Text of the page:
When someone starts talking about how to make millions - or billions - of dollars, you instantly turn your head with laser-like focus, as if you are about to be endowed with some never-fail, overnight recipe for success that has been kept secret until now.
In reality, there are only a couple ways to swiftly enter that coveted position among the one percent... and these are by no means secrets:
1. Win The Lottery
2. Inherit The Money
3. Marry Into The Money
4. Exploit A Company's (Or Person's) Liability And Sue
The chances of you winning the lottery are zero. If you are already in a position to inherit loads of money, this post wouldn't interest you. Marrying into the money isn't fun because you won't have any of the perks that come with having unimaginable wealth. And the chances of you winning a premeditated lawsuit are also incredibly slim.
But what about the legit ways to become seriously wealthy? You can put $5 into a saving account everyday, and after 42 years you will have a million dollars. Or you could obtain an entry-level job at a large corporation - engaging in ass kissing and office politics - and hope to climb the ladder. But, in either case, you will wait decades before seeing any results.
So, what is the best way to make a lot of money very fast? Entrepreneurship, without a doubt in the world, is the single best way to establish yourself among the 1% quickly. And moreover, you will receive an even better reward than the actual money: self-made success. In fact, self-made success should be the primary objective - and for most of you it already is. Wealth is simply a symptom of success.
99.98% of the world's billionaires are self-made. Not inherited. Not married into. Not lottery winnings. Not lawsuit settlements. Even though entrepreneurship is such an obvious answer for those that wish to attain success fast, the masses fail to acknowledge this. The Elite - by age 12 - will recognize the allure of entrepreneurship, but the majority of capable and competent Americans do not pursue the path of the pioneer.
Many say that they do - or that they will - embark on a self-built venture, but you can spot these phonies from a mile away. Even in this unrewarding and defunct economy, the masses lack the motivation to stray from the traditional path laid out for them by the establishment.
But out of the masses, a very select few genuinely desire to begin a life as an entrepreneur... but because of certain misconceptions and pathetic defeatist attitudes, they never do. This is not an acceptable excuse.
Here are the most heard lines of these fakers - along with the real-world facts of the matter - so that there are less excuses and more success-filled entrepreneurial endeavors in the world:
1. "I will tomorrow"
Procrastination until it's too late will kill any chances you have of entrepreneurial success. Laziness is an abhorrent quality. So is lack of focus or dedication. If you want success, go after it... right now! The only thing stopping you from being a successful entrepreneur is you. You are not too young. You are not too inexperienced.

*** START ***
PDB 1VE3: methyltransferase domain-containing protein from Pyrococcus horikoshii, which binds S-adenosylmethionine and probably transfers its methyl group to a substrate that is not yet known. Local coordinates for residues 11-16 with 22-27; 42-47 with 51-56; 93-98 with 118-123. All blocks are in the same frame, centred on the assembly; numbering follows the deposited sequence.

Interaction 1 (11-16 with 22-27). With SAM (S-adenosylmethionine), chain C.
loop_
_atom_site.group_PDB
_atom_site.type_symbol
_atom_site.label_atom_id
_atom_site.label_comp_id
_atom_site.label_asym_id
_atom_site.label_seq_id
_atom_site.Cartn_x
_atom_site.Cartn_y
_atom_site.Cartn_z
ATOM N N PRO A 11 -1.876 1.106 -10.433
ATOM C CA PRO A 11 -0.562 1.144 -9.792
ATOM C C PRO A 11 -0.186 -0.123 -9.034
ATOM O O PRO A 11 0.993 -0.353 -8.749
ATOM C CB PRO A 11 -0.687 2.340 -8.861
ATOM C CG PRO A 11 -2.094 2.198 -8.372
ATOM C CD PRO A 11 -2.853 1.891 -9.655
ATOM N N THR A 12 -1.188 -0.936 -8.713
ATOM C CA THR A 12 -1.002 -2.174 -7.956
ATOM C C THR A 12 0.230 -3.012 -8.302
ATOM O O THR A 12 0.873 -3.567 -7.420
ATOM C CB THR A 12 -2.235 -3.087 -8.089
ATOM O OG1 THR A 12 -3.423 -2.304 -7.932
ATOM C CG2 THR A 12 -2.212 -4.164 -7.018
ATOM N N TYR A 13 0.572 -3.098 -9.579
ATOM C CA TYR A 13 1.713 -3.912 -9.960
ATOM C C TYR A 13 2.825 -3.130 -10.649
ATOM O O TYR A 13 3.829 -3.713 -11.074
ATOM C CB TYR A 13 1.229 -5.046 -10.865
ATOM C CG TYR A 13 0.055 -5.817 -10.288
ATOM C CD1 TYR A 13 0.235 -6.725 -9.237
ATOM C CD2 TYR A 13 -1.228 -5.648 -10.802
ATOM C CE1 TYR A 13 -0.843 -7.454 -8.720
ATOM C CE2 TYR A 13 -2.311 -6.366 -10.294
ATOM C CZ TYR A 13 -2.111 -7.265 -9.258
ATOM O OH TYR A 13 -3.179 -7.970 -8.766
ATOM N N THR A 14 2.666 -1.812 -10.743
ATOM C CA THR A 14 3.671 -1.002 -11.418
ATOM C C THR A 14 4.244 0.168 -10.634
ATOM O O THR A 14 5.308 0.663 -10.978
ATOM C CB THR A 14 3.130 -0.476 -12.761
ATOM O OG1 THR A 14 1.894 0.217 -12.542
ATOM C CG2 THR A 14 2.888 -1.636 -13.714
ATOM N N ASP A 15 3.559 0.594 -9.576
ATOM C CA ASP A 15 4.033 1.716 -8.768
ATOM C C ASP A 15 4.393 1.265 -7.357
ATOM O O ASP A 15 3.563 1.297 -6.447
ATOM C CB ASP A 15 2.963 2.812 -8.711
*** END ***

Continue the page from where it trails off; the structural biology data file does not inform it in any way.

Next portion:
Find something you are passionate about or proficient in and base a business around it. Devote yourself to it 24/7. Eat sleep and breathe this project. Build a core team of equally hungry and dedicated people with similar goals as you. This is the true recipe for success.
2. "I need money first"
The biggest perk about living in 2012 is that you do not need to be rich to get rich. Nor do you need funding, loans or a hefty savings account. In the world of tech-based ventures, you can get a website up for a couple hundred bucks.
The fastest growing and most profitable companies over the last few years have started in garages or dorm rooms for the cost of a big night out in the city. Stay in one weekend and use that money to build a beta or prototype. You can then bootstrap your way to profitability and sustainability.
3. "I don't have the resources or connections yet"
Often, people will say they plan on entering the entrepreneurship game only after they develop a deep network of contacts. Most of these "connections" people refer to are daddy's connections anyway. This is not necessary.
Again, the 21st century has provided us with the amazing market opportunity where anybody can start a successful tech venture. It is not like getting an internship at Goldman Sachs... no one is going to "hook you up" with some type of advantageous position in entrepreneurship.
4. "I will after I put in some time in the workforce"
True: there is a time to learn and there is time to earn. You need some type of relevant experience before you found a venture. But - by no means - does this mean that you need to sentence yourself to years in a cubicle, which will rot your motivation to the core. The cubicle is a death trap that is incredibly hard to escape. This is not a prerequisite to entrepreneurship.
5. "I might fail"
You will fail. This is inevitable. If you are scared of failure, you are not deserving of success nor will you ever attain it through any life path. The best part of entrepreneurship if you can fail quick, often, and soft - meaning that there are few, if any, consequences of falling down. This is the best way to get experience.
And the best part is that the industry will actually recognize that you are probably smarter after failing. you will learn exactly what not to do and make better decisions next time around. And because you do not need much money to found a venture, there is nothing stopping you from starting over again from scratch.